Maccabi Healthcare Services, an Israeli healthcare provider that has vaccinated half a million people with both doses of the Pfizer vaccine says that only 544 people, which is 0.104% of the total number, have been diagnosed with the coronavirus. This means the effectiveness rate stands at 93 percent.
Maccabi’s statistics are being closely monitored around the world, for giving the first major insight into how the vaccine performs outside of clinical trials. And they are being widely hailed for indicating that real-word effectiveness is close to the 95% efficacy cited after Pfizer’s clinical trials. “This data unequivocally proves that the vaccine is very effective and we have no doubt that it has saved the lives of many Israelis,” said senior Maccabi official Dr. Miri Mizrahi Reuveni after the new data release.
Reuveni revealed that among those who have vaccinated and become infected, the vast majority have experienced the coronavirus lightly. Out of the 523,000 fully vaccinated people, 544 were infected with COVID, of whom 15 needed hospitalization: Eight are in mild condition, three in moderate condition, and four in severe condition. The doctor also urged people to take notice of the new statistics and book slots, warning that those who don’t are likely to get infected.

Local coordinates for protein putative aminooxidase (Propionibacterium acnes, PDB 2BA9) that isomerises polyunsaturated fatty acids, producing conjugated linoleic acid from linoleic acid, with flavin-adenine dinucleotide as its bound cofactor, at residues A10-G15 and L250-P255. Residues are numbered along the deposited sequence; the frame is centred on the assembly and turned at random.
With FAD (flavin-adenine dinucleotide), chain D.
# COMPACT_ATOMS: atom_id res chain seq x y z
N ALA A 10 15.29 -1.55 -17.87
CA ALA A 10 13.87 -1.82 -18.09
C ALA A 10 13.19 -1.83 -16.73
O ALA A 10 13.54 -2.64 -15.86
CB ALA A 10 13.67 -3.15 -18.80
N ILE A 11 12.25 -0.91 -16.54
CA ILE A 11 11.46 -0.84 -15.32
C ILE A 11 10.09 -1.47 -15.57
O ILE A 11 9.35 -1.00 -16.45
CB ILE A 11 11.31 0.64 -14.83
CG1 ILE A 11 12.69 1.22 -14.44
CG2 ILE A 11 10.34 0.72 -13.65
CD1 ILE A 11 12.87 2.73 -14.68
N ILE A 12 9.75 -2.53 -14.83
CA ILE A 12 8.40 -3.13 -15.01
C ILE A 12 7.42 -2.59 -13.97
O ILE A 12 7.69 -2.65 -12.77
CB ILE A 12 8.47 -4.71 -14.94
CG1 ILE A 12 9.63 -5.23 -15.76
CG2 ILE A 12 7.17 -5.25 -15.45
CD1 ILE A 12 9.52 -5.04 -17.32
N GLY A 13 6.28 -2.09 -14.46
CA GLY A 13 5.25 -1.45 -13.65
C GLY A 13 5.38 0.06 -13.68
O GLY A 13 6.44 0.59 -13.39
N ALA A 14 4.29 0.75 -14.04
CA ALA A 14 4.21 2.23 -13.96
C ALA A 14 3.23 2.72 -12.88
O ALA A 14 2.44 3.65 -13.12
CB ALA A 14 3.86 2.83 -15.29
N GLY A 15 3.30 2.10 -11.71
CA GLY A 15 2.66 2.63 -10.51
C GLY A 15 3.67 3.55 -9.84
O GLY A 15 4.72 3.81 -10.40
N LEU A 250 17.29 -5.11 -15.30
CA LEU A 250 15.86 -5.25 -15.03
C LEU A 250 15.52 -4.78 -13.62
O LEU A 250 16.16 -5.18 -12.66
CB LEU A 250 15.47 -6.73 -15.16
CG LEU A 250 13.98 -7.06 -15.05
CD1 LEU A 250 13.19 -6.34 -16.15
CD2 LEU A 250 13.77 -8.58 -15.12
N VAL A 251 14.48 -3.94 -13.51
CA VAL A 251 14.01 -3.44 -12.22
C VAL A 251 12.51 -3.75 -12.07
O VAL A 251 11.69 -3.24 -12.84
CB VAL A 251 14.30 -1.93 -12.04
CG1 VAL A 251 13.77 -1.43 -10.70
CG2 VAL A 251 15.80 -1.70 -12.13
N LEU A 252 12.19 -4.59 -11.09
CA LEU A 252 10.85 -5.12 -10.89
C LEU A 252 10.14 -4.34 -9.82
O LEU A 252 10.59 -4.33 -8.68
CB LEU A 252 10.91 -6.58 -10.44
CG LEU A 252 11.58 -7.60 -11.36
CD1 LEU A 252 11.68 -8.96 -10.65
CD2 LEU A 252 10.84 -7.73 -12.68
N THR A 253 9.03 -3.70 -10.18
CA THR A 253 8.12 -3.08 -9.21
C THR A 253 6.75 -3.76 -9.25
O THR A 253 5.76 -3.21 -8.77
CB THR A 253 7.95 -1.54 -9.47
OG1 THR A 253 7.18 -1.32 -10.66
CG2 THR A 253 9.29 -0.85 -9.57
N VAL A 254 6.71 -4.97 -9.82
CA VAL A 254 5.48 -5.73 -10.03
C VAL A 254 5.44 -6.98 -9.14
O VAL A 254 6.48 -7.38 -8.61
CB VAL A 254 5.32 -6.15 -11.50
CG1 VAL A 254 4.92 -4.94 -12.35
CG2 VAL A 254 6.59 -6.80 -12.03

“Anyone who has not been vaccinated so far, please hurry up and make an appointment as soon as possible,” she said. “Protect yourself from a serious illness and, God forbid, death as well as the possibility that you will infect and endanger others.”
This report follows an earlier one which hinted that Pfizer’s coronavirus vaccine was 92 percent effective in Israel. At the time, only 31 out of 163,000 Israelis vaccinated by Maccabi Healthcare Services were diagnosed with COVID-19 in their first 10 days of full-strength protection. Maccabi had also found that an equivalent sample of unvaccinated Israelis was 11 times more likely to be diagnosed with the coronavirus, which allowed it to calculate the effectiveness rate.
Meanwhile, in its own findings, Pfizer achieved 95% efficacy in clinical trials, and doctors worldwide are still looking to Israel with bated breath to see whether the vaccine comes close to that figure in real-world use.